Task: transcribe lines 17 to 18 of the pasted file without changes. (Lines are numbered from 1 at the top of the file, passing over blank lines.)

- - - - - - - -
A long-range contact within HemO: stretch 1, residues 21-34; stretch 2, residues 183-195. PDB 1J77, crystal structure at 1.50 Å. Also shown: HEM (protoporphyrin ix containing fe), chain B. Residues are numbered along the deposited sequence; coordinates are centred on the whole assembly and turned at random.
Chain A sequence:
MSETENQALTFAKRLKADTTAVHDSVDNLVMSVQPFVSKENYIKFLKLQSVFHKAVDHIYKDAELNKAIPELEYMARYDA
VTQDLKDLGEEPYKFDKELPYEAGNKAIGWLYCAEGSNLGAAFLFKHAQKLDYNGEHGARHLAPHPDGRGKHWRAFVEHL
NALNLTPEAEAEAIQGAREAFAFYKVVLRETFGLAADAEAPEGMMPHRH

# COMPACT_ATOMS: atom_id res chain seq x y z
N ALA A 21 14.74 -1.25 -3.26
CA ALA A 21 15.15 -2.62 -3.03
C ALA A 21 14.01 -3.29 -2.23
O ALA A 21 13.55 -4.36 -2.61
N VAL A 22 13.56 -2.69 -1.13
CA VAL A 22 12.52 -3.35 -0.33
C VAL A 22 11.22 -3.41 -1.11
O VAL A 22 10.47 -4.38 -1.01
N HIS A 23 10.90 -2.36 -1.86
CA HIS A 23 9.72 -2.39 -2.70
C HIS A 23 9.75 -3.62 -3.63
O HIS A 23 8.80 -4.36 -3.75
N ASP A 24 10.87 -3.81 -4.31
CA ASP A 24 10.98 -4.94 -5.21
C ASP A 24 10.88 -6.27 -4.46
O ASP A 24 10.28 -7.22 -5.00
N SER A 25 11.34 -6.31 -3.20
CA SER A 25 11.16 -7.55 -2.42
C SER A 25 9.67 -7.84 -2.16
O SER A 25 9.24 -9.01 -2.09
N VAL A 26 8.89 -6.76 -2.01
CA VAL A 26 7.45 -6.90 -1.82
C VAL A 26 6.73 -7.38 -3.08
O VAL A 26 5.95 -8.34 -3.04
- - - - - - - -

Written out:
C HIS A 23 9.75 -3.62 -3.63
O HIS A 23 8.80 -4.36 -3.75